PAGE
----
The good, bad and ugly of 2013
With much to celebrate and lament, here's a look at the NFL halfway through the 2013 season.
Start out West with the league's two best divisions.
What Kansas City has achieved after going 2-14 and getting the top draft pick a season ago is remarkable and historic. Yes, the Chiefs' superb defense is carrying a mediocre offense, but to criticize anything Andy Reid and his staff have done in going 9-0 is misguided.
''We're not going to apologize for any wins,'' Chiefs quarterback Alex Smith said. ''You keep your nose down, you do what you've been doing.''
Denver (7-1) was expected to be dominant and, in stark contrast to KC, it has been on offense. Peyton Manning's record-tying seven-touchdown explosion in the opener - matched, incredibly, by Philadelphia's Nick Foles, on Sunday - put the league on notice when it comes to the capabilities of a healthy Manning and his minions. Even with coach John Fox now sidelined for a heart procedure, the Broncos will be formidable.
''I'm truly jealous of the weapons that Peyton gets to throw to,'' said his boss, Hall of Fame quarterback John Elway.
San Diego (4-4) and Oakland (3-5) have been more competitive than predicted.
Residing in the NFC West are the conference's top two teams thus far, the Seahawks and 49ers. All anyone needs to know about Seattle is how it responded after falling behind winless Tampa Bay 21-0 Sunday. Clearly, the Seahawks (7-1) weren't ready. Just as clearly, they were good enough and resourceful enough to rally.
And no team has a bigger home-field edge; Seattle has won 12 straight home games.
The 49ers (6-2), winners of five straight, are beginning to find the balance that got them to last season's Super Bowl.
Arizona (4-4) has shown marked improvement, particularly on defense, under first-year coach Bruce Arians, the 2012 Coach of the Year as an interim in Indianapolis.
Ah, Indianapolis. Its comeback Sunday night can, in part, be contributed to Texans coach Gary Kubiak's collapse at halftime, prompting his hospitalization and leaving Houston distracted and uninspired. Still, the Colts (6-2) are making a habit of such rallies and are beating the big boys, with wins over Seattle, San Francisco and Denver.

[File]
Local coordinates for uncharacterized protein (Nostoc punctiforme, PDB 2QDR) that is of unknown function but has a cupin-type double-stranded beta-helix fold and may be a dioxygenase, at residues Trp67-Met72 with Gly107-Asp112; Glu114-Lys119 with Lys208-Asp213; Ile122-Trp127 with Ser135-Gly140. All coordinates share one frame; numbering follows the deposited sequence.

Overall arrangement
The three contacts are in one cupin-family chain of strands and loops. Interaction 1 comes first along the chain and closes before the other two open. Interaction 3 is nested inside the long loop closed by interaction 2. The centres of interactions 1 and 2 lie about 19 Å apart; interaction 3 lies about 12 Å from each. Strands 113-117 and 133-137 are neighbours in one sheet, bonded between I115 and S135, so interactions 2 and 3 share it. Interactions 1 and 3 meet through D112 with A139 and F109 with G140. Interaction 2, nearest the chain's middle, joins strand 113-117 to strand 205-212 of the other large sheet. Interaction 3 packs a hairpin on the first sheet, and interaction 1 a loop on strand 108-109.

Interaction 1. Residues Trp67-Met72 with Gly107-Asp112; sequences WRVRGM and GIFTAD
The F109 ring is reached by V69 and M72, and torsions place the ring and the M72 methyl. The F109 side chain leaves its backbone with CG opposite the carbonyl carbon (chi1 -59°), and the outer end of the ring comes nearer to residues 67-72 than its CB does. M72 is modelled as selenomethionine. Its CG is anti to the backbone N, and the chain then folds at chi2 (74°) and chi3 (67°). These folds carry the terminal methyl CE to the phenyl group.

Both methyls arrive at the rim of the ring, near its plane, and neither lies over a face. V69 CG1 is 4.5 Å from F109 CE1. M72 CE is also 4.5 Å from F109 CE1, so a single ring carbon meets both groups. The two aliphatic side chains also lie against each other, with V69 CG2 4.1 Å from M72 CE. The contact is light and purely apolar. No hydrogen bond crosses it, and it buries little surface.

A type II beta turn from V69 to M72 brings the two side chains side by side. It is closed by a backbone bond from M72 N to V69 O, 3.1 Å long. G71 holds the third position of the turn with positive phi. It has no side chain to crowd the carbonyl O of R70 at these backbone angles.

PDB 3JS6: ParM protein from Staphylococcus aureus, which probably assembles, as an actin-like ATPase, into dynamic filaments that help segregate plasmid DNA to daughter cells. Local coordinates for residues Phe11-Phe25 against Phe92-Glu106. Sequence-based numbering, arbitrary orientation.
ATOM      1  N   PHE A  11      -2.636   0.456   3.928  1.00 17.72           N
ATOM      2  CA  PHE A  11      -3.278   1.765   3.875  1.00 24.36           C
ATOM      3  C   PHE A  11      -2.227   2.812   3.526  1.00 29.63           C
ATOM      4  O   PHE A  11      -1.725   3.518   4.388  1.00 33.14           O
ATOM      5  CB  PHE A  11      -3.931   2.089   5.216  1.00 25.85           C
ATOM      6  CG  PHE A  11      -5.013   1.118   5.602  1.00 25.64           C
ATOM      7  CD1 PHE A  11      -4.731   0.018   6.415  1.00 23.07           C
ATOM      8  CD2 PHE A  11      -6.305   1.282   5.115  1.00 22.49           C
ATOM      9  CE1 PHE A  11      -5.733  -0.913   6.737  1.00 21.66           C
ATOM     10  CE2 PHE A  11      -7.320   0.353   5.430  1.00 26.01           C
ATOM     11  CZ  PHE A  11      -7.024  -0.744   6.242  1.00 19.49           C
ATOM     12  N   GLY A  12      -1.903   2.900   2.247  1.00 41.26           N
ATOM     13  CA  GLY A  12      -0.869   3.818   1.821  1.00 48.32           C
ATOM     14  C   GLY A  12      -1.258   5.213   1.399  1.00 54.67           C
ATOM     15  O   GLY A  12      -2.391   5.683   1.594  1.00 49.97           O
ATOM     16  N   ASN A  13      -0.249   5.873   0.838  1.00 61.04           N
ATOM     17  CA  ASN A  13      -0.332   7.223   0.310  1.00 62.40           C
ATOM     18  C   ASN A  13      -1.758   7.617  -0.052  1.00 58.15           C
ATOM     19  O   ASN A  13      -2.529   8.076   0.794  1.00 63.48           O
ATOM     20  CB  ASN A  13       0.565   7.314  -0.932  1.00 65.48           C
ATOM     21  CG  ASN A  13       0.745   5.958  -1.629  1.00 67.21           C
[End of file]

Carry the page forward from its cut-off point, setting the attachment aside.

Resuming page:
Individual kudos on offense go to Manning as he challenges all kinds of passing records; Philip Rivers for his revival in San Diego; Saints tight end Jimmy Graham, whose 10 TD receptions, built on speed, power and guile, make him a nearly unstoppable force; and wideouts Calvin Johnson, Wes Welker and A.J. Green. Plus some love for the behemoths in the trenches, who have stood out so far: the not-so-regular Joes, tackles Staley in San Francisco, Thomas in Cleveland; guards Evan Mathis in Philadelphia and Chris Myers in Houston; center Manny Ramirez in Denver; and all those fill-ins on Seattle's O-line.
On defense, we must recognize sackmasters Robert Mathis in Indianapolis, Mario Williams in Buffalo, Tamba Hali and Justin Houston in KC, Robert Quinn in St. Louis, and Mo Wilkerson with the Jets. The versatility of DE J.J. Watt of the Texans is matched by Hali and Houston and the work of their fellow linebackers Sean Lee in Dallas, NaVorro Bowman in San Francisco, Bobby Wagner in Seattle, Vontaze Burfict in Cincinnati and Luke Kuechly in Carolina.
Unquestionably the toughest job in today's wide-open, throw-it-all-over-the-lot NFL is cover cornerback and safety. Outstanding so far have been Joe Haden in Cleveland, Richard Sherman and Earl Thomas in Seattle, Alterraun Verner in Tennessee, Antonio Cromartie with the Jets, Aqib Talib in New England, rookie Eric Reid in San Francisco, and Mike Mitchell in Carolina.
Start with 2012 playoff qualifiers who have flopped, several of them spectacularly: Atlanta, Houston and Minnesota. Maybe the Vikings wouldn't have made many Super Bowl lists, but the Falcons - so close last January - and Texans would have.
Now, they are in the mix for top-10 draft picks.
Baltimore was projected to take a step back from its Super Bowl form with so many defections on the field and leadership-wise. It's been more like a pratfall.
Pittsburgh's once-proud defense is, well, nothing to be proud of, a Steel Curtain torn asunder. The Giants lost their first six games - yet still are a quasi-contender (more below) - as Eli Manning turned into a turnover machine and the defense became a sieve.
Past top performers struggling this season range from Ravens QB Joe Flacco and New York's Manning to running backs Ray Rice in Baltimore and Rashard Mendenhall in Arizona to receivers Mike Wallace in Miami, Hakeem Nicks with the Giants and Dwayne Bowe in Kansas City.
Even Adrian Peterson, last season's MVP, has been mediocre, but he's surrounded by - what's worse than mediocre?
Saved this category for the 0-fers, the Buccaneers and Jaguars.
At least Jacksonville doesn't seem dysfunctional like its Florida neighbor, even with WR Justin Blackmon's recent suspension. It's simply a lack of talent throughout the roster plaguing the Jags.
As for the Bucs, they were seconds away from winning their opener before a ludicrous penalty handed the Jets a win. They were up by three touchdowns against Seattle in Game 8 and blew it. There is turmoil in Tampa, with coach Greg Schiano's job security virtually nonexistent.
The race is on for homeliest teams. First one to 16 losses, uh, wins.
AP NFL website: www.pro32.ap.org